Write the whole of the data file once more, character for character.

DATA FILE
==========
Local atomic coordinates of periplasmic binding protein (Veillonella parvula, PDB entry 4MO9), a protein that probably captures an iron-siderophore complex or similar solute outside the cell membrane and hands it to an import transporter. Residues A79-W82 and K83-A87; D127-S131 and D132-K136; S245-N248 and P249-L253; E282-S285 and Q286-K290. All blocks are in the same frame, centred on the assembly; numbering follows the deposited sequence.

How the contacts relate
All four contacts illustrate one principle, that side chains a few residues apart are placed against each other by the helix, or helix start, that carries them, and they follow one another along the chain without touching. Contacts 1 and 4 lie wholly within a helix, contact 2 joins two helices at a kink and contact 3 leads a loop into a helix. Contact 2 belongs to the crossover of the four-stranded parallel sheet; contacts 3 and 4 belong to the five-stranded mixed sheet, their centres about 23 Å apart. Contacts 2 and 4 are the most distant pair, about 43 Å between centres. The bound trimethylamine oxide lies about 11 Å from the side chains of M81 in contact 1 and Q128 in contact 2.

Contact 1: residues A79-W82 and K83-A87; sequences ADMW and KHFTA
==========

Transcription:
Local atomic coordinates of periplasmic binding protein (Veillonella parvula, PDB entry 4MO9), a protein that probably captures an iron-siderophore complex or similar solute outside the cell membrane and hands it to an import transporter. Residues A79-W82 and K83-A87; D127-S131 and D132-K136; S245-N248 and P249-L253; E282-S285 and Q286-K290. All blocks are in the same frame, centred on the assembly; numbering follows the deposited sequence.

How the contacts relate
All four contacts illustrate one principle, that side chains a few residues apart are placed against each other by the helix, or helix start, that carries them, and they follow one another along the chain without touching. Contacts 1 and 4 lie wholly within a helix, contact 2 joins two helices at a kink and contact 3 leads a loop into a helix. Contact 2 belongs to the crossover of the four-stranded parallel sheet; contacts 3 and 4 belong to the five-stranded mixed sheet, their centres about 23 Å apart. Contacts 2 and 4 are the most distant pair, about 43 Å between centres. The bound trimethylamine oxide lies about 11 Å from the side chains of M81 in contact 1 and Q128 in contact 2.

Contact 1: residues A79-W82 and K83-A87; sequences ADMW and KHFTA